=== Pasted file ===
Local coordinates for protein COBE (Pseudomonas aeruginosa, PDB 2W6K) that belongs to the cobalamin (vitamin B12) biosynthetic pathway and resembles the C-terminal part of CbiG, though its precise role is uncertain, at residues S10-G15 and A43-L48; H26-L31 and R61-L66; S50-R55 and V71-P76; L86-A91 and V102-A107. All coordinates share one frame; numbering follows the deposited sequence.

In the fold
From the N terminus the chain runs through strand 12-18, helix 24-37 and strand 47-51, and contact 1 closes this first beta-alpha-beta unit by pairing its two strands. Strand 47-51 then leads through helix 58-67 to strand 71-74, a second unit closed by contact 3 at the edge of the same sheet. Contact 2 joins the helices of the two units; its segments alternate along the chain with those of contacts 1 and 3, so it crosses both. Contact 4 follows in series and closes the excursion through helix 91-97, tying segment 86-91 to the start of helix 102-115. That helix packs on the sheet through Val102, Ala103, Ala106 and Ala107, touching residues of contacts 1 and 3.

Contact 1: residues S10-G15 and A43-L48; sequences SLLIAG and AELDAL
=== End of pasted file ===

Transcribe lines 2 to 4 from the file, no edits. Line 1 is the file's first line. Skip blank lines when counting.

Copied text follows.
In the fold
From the N terminus the chain runs through strand 12-18, helix 24-37 and strand 47-51, and contact 1 closes this first beta-alpha-beta unit by pairing its two strands. Strand 47-51 then leads through helix 58-67 to strand 71-74, a second unit closed by contact 3 at the edge of the same sheet. Contact 2 joins the helices of the two units; its segments alternate along the chain with those of contacts 1 and 3, so it crosses both. Contact 4 follows in series and closes the excursion through helix 91-97, tying segment 86-91 to the start of helix 102-115. That helix packs on the sheet through Val102, Ala103, Ala106 and Ala107, touching residues of contacts 1 and 3.

Contact 1: residues S10-G15 and A43-L48; sequences SLLIAG and AELDAL